[3, 4] A further contention of appellant is that she is entitled to succeed to five-sixths of the estate of Mrs. Brandel under Probate Code, section 229. As the niece of Carl Brandel, the daughter of a predeceased brother, and the assignee of other relatives she contends that the property constituting the estate of Mrs. Brandel is derived either from property accumulated by Mr. Brandel prior to his marriage, or from property acquired by him in Kansas during marriage and before the Brandels came to California. The Brandels took up residence in this state in 1922; Carl Brandel died in 1926 and Mrs. Brandel died on or about March 25, 1938. The petition for settlement of the first and final account and for final distribution and the objections thereto filed by appellant were heard on or about May 1, 1939. The probate court determined that no part of the estate of Carl Brandel or of the estate of Mrs. Brandel was community property; that cash on hand at the date of the latter's death was her separate property and "That the real property of said decedent described in said petition for distribution was purchased by decedent in her own name with funds brought into the State of California from the State of Kansas by the said decedent, which funds were derived by her from the sale of realty in the State of Kansas which stood of record in the name of said Josephine Brandel; that the change in status, if any, of any property of said Carl Brandel held by him in the State of Kansas in common law sole ownership to the separate property of Josephine Brandel took place in the State of Kansas prior to the establishment by said Josephine Brandel of her domicile in California." [44 Cal. App. 2d 740]

The evidence pertinent to this question and in support of the decree appears in part as follows: The Brandels married in Kansas around 1888; shortly thereafter they purchased a home in the husband's name; subsequently this home was sold and a second purchased in the wife's name; the second home was thereafter sold, part of the proceeds thereof being used to pay off a mortgage on the place, and the balance of approximately $3,000 placed in a Kansas bank and evidenced by a certificate of deposit issued to Mrs. Brandel. Part of this was withdrawn before the Brandels moved to California and the balance thereafter. California property, paid for at least in part from funds growing out of the certificate of deposit was purchased in the name of Mrs. Brandel. If the original certificate of deposit or any issued in lieu thereof represented in whole or in part funds held by the husband in common law sole ownership in Kansas, the placing of such funds in the name of the wife before they left Kansas indicates a gift to her, resulting in a change of ownership and constituting thereafter the separate property of the wife. The record does not show that appellant, upon whom the burden rested, established to the contrary. (Prob. Code, secs. 228, 229; Estate of Simonton, 183 Cal. 53 [190 P. 442]; Estate of Rattray, 13 Cal. 2d 702 [91 PaCal.2d 1042]; Estate of Slack, 13 Cal. 2d 721 [91 PaCal.2d 1052].)

During the period that the Brandels lived in Kansas, Mrs. Brandel received a small inheritance from the estate of her mother. Over a number of years she took in boarders. The evidence does not show that Mr. Brandel acquired separate or community property after arrival in this state. After the death of her husband Mrs. Brandel worked as a servant and nurse; and the deposits of money in a California bank were made subsequent to the death of Mr. Brandel. Appellant failed to make a sufficient tracing of funds to enable the trial court to determine what part, if any, of Mrs. Brandel's estate was derived from property held in Kansas in common law sole ownership by the husband, which, upon its entry into California, became his separate property within the meaning of the law of this state.

Each side relies upon Estate of Allshouse, 13 Cal. 2d 691 [91 PaCal.2d 887]. In that case husband and wife acquired property in Missouri during their marriage, which had it been acquired in California would have been community property. [44 Cal. App. 2d 741] In Missouri it was held by the husband in common law ownership subject to the wife's dower right. The property was transferred to the wife either by gift before death or on distribution of his estate under the laws of Missouri. Later the wife came to California and was continuously domiciled here up to the time of her death. The court held that while at the time of her death the property acquired in Missouri had more of the incidents of California separate property than of community property, it nevertheless differed in its incidents from separate property acquired in California, for which reason section 229 did not apply. The effect of this conclusion was to exclude the husband's relatives entirely, leaving the property to descend under Probate Code, section 225. Had the husband brought into this state property which he at that time held in common law sole ownership, and thereafter it had been given, bequeathed or permitted to descend to the wife, section 229 would be applicable upon the wife's subsequent death intestate. We do not construe the decision as applying to property other than such as was held by the husband in common law sole ownership, and transferred by him to his wife prior to the parties coming to California.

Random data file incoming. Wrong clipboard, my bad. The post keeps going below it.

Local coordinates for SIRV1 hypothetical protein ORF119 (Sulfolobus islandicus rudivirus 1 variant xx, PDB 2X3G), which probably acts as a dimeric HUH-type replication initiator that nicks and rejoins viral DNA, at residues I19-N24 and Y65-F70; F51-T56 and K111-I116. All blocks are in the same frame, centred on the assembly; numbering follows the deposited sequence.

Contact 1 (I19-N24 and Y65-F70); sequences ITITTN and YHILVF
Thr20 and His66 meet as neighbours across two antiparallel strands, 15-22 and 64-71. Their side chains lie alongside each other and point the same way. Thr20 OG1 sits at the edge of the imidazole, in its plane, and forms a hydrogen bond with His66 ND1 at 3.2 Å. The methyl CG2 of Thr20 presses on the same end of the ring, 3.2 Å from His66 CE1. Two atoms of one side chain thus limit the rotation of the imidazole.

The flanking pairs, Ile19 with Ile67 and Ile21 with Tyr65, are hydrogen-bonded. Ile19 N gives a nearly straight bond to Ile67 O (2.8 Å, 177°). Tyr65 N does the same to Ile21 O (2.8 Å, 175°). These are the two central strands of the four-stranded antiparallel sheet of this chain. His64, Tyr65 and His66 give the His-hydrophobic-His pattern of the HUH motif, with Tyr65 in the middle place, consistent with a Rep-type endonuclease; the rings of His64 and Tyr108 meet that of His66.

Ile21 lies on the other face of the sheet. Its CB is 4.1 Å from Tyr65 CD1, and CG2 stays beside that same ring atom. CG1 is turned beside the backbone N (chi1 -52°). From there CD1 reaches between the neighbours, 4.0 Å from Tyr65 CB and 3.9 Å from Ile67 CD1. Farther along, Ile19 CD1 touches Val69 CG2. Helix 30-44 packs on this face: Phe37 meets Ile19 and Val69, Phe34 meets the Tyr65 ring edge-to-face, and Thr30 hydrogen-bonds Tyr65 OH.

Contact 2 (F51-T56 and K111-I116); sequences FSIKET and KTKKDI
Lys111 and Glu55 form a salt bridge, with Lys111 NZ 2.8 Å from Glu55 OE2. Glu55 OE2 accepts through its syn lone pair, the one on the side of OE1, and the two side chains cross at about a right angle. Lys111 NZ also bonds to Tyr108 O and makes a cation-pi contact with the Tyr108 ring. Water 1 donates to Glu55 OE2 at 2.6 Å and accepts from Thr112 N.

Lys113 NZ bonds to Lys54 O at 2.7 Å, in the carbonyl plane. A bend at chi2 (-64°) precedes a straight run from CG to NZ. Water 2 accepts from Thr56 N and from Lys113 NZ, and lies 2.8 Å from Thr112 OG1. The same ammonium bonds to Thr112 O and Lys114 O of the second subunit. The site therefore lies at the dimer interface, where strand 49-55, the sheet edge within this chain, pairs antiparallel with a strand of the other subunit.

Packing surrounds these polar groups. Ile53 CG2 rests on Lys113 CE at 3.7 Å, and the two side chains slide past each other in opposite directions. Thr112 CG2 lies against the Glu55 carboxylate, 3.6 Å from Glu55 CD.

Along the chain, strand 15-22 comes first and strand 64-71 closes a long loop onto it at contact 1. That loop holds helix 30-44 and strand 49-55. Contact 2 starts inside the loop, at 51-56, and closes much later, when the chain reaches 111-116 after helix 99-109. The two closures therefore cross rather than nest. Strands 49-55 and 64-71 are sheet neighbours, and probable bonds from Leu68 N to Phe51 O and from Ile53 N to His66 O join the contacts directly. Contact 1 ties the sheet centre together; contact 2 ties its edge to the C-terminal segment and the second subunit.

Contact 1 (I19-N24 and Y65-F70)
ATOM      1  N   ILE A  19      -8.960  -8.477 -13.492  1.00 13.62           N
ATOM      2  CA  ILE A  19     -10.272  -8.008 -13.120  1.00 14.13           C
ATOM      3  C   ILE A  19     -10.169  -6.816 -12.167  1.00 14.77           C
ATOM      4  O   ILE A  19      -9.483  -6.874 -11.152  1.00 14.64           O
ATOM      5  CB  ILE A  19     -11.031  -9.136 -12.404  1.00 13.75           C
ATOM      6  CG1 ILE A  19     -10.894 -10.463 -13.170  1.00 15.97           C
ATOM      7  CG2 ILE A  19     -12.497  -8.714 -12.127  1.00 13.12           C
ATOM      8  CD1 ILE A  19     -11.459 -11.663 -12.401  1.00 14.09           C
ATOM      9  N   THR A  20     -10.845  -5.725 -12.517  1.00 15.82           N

The facts of the present case differ from those of the Allshouse case in that in the latter the husband died before the wife came to California bringing the property with her. The Brandels came to California before the death of the husband. In Estate of Allshouse, supra, 699, the court said: "Had the husband brought the property to this state, or had he become domiciled here, the rule would be different, for it is well settled that foreign property, when subjected to the laws of a community property jurisdiction, may be reclassified thereunder."

In the present case the court found as to a parcel of real property constituting part of the estate of Mrs. Brandel, that it was purchased by her in her own name with funds derived from the sale of realty in Kansas which stood of record in her name, and that if the realty could be traced back to any property held by Mr. Brandel in common law sole ownership, its status had been changed, and it had become the separate property of Mrs. Brandel before she left Kansas with her husband. The court further found that the cash on hand had been acquired after the death of her husband, and [44 Cal. App. 2d 742] that the wife received none of it by gift or otherwise from her husband.

It is contended that where the assets are mingled in California, the resultant fund constitutes community property, and that if that property would be community property here, then it should be construed so to be when it is brought from another jurisdiction.

In Truelsen v. Nelson, 42 Cal. App. 2d 750 [109 PaCal.2d 996], cited by appellant, the husband placed his earnings in his wife's bank account. The decision is entirely foreign to the facts herein. No question of bringing funds into this state was involved. The legal principles involved in the Porter case are correct as applied to the facts of that case, but here appellant failed to prove a commingling of funds either here or in Kansas.

The portion of the decree appealed from is affirmed.

Peters, P. J., and Knight, J., concurred.